But “due process of law” seems an odd phrase to pluck out for incorporation purposes, partly because it’s about legal process, not substantial rights. (The Supreme Court in employing it has had to make use of a mind-boggling concept called “substantive due process,” which implies that some rights are so fundamental that there is no fair process that could result in their deprivation.)
To the ordinary reader, another phrase in Section 1 of the 14th Amendmemt — the command that no state shall make a law abridging the “privileges or immunities of citizens of the United States” — seems a better fit.
But there’s a problem: In 1873, in the so-called Slaughterhouse Cases, the Supreme Court defined the “privileges or immunities of citizens of the United States” extremely narrowly. Essentially, the court said, the phrase required states to respect only privileges flowing from federal citizenship.
In recent years, however, some activists and legal scholars have called for the Supreme Court to reinvigorate the Privileges or Immunities Clause — and at least two members of the court seem to have been listening.
In 2010, citing the due process clause, the Supreme Court in an opinion by Justice Samuel A. Alito Jr. ruled that the 2nd Amendment’s right to keep and bear arms applied to the states. Thomas concurred in the result, but wrote a separate opinion suggesting that “a more straightforward path” to that result would be a holding that the right to bear arms was incorporated through the privileges or immunities clause.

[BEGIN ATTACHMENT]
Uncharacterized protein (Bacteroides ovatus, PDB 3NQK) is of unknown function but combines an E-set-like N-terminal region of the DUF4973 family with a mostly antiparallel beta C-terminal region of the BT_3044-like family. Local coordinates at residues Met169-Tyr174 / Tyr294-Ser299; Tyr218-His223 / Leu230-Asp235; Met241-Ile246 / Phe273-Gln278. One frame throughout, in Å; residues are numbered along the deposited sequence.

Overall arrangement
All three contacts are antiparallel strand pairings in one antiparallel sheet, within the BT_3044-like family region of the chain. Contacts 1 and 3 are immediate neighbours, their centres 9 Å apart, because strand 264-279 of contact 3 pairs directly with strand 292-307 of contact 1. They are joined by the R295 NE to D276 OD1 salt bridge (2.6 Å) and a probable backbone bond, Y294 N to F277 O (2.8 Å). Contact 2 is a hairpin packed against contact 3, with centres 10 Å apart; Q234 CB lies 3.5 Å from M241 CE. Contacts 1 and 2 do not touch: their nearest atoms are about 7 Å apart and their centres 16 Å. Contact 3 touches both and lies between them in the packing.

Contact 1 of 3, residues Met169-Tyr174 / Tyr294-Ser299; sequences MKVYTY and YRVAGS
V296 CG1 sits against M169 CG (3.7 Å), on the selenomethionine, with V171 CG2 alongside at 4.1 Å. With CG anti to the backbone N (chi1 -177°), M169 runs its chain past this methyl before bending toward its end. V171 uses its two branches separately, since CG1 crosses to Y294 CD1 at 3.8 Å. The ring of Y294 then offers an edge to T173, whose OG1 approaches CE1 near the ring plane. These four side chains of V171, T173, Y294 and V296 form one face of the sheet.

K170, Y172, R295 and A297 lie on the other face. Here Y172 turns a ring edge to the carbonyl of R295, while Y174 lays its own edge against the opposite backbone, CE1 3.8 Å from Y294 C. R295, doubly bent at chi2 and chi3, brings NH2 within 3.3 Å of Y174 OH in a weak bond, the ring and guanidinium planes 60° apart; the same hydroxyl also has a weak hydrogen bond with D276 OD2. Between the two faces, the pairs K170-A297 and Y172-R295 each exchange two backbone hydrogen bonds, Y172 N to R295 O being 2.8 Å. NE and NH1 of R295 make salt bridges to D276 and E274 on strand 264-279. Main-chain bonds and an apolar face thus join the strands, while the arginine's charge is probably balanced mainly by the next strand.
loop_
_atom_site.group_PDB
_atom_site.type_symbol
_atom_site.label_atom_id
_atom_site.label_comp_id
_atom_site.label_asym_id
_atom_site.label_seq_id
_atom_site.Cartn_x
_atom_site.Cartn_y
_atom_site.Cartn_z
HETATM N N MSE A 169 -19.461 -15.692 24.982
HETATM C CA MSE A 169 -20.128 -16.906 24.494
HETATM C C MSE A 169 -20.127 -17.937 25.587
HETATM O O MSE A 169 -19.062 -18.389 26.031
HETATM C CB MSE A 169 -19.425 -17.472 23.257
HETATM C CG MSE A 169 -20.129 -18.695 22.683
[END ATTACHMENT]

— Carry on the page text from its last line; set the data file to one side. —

In Wednesday’s forfeiture case, Thomas again wrote separately and again promoted the alternative route of incorporation through the privileges or immunities clause. But a second justice also (sort of) joined the chorus. Although he signed Ginsburg’s opinion, Gorsuch, a Trump appointee, wrote separately that “as an original matter … the appropriate vehicle for incorporation may well be the 14th Amendment’s Privileges or Immunities Clause, rather than, as this court has long assumed, the Due Process Clause.”
What difference does it make which clause the court cites so long as it rules that states as well as the federal government are bound by the Bill of Rights?
Here’s why a comeback for the privileges or immunities clause could have real significance:
The court has used the due process clause to apply the Bill of Rights to the states and also to protect the right of personal privacy (a right the court said in Roe vs. Wade is “broad enough to encompass a woman's decision whether or not to terminate her pregnancy”). But since the 1930s it hasn’t been sympathetic to claims that economic regulations violate due process, upholding those that pass a “rational basis” test.
Some who argue that the court should reinvigorate the privileges or immunities clause see the clause as doing more than incorporating the Bill of Rights. They also see it as a way to protect economic rights such as the right to pursue a profession without the burden of state licensing requirements. It’s notable that the losing plaintiffs in the Slaughterhouse Cases included butchers who were harmed economically when the state of Louisiana awarded a monopoly on slaughtering cattle in New Orleans to a single company.